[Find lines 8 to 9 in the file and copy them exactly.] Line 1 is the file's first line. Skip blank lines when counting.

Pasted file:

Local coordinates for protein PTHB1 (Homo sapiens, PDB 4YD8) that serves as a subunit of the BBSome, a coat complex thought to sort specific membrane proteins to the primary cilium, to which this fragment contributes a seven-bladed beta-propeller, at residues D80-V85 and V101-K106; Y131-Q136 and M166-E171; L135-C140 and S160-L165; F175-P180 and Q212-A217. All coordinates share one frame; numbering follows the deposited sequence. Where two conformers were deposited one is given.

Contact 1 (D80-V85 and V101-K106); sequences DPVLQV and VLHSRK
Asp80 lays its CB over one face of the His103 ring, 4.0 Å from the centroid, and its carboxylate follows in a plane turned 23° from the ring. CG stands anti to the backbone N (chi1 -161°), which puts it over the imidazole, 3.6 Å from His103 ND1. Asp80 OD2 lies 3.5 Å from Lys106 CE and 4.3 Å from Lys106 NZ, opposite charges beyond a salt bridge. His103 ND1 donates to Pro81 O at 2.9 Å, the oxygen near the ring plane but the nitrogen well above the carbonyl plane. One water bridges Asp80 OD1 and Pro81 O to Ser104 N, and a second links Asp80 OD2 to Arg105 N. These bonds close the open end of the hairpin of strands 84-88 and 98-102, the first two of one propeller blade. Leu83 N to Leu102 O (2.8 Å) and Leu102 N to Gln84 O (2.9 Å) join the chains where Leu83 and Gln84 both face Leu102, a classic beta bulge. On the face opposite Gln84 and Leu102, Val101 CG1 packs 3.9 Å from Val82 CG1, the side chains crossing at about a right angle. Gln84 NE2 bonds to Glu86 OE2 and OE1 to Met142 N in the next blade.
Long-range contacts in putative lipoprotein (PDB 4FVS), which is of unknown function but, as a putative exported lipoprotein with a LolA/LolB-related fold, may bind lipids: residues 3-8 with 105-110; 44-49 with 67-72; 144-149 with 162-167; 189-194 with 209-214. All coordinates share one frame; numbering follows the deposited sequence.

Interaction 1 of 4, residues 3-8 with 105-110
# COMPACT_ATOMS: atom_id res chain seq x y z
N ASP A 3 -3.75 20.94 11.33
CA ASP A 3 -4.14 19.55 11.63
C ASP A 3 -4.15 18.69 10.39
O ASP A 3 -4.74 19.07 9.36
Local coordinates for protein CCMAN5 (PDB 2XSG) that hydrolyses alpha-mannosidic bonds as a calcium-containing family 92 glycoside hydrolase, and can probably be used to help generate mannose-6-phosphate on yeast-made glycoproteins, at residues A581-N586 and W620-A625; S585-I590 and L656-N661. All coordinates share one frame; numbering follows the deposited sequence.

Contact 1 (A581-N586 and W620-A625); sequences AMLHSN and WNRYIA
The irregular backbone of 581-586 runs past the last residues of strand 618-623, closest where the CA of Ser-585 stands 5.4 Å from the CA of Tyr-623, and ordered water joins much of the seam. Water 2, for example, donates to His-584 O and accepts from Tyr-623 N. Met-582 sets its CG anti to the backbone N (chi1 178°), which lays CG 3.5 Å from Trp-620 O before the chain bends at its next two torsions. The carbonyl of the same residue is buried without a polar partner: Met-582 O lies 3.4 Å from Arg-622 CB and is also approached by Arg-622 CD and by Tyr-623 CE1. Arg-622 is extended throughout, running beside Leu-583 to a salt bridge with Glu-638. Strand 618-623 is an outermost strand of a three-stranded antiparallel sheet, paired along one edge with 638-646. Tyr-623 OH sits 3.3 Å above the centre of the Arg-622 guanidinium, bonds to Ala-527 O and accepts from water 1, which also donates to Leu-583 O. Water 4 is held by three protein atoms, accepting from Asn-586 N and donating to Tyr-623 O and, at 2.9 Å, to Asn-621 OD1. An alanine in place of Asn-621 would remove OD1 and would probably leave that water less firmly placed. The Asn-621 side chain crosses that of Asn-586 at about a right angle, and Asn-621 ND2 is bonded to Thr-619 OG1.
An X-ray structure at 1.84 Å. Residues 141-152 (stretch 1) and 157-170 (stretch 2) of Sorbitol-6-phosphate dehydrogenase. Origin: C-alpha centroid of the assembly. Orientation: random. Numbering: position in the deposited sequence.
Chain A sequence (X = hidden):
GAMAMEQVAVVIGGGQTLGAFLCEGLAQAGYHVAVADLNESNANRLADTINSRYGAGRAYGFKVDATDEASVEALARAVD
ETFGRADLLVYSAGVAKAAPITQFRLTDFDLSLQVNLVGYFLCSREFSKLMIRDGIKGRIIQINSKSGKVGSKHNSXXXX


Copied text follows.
CA ASP A 3 -4.14 19.55 11.63
C ASP A 3 -4.15 18.69 10.39